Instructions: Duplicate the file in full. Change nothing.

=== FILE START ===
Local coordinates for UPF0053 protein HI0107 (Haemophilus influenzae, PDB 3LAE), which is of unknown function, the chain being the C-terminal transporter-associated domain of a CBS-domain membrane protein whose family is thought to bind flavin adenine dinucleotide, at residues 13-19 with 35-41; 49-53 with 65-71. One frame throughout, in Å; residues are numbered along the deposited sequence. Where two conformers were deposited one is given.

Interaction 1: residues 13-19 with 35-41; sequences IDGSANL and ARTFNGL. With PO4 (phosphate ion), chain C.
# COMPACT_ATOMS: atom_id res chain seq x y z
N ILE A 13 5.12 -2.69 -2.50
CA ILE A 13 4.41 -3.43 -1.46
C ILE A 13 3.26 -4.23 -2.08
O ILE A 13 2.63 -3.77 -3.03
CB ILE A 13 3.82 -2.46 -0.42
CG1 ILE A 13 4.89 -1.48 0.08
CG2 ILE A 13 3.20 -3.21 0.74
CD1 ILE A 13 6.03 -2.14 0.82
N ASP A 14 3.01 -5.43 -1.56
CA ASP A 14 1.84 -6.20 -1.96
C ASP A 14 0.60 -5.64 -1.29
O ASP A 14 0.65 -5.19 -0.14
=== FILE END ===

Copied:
Local coordinates for UPF0053 protein HI0107 (Haemophilus influenzae, PDB 3LAE), which is of unknown function, the chain being the C-terminal transporter-associated domain of a CBS-domain membrane protein whose family is thought to bind flavin adenine dinucleotide, at residues 13-19 with 35-41; 49-53 with 65-71. One frame throughout, in Å; residues are numbered along the deposited sequence. Where two conformers were deposited one is given.

Interaction 1: residues 13-19 with 35-41; sequences IDGSANL and ARTFNGL. With PO4 (phosphate ion), chain C.
# COMPACT_ATOMS: atom_id res chain seq x y z
N ILE A 13 5.12 -2.69 -2.50
CA ILE A 13 4.41 -3.43 -1.46
C ILE A 13 3.26 -4.23 -2.08
O ILE A 13 2.63 -3.77 -3.03
CB ILE A 13 3.82 -2.46 -0.42
CG1 ILE A 13 4.89 -1.48 0.08
CG2 ILE A 13 3.20 -3.21 0.74
CD1 ILE A 13 6.03 -2.14 0.82
N ASP A 14 3.01 -5.43 -1.56
CA ASP A 14 1.84 -6.20 -1.96
C ASP A 14 0.60 -5.64 -1.29
O ASP A 14 0.65 -5.19 -0.14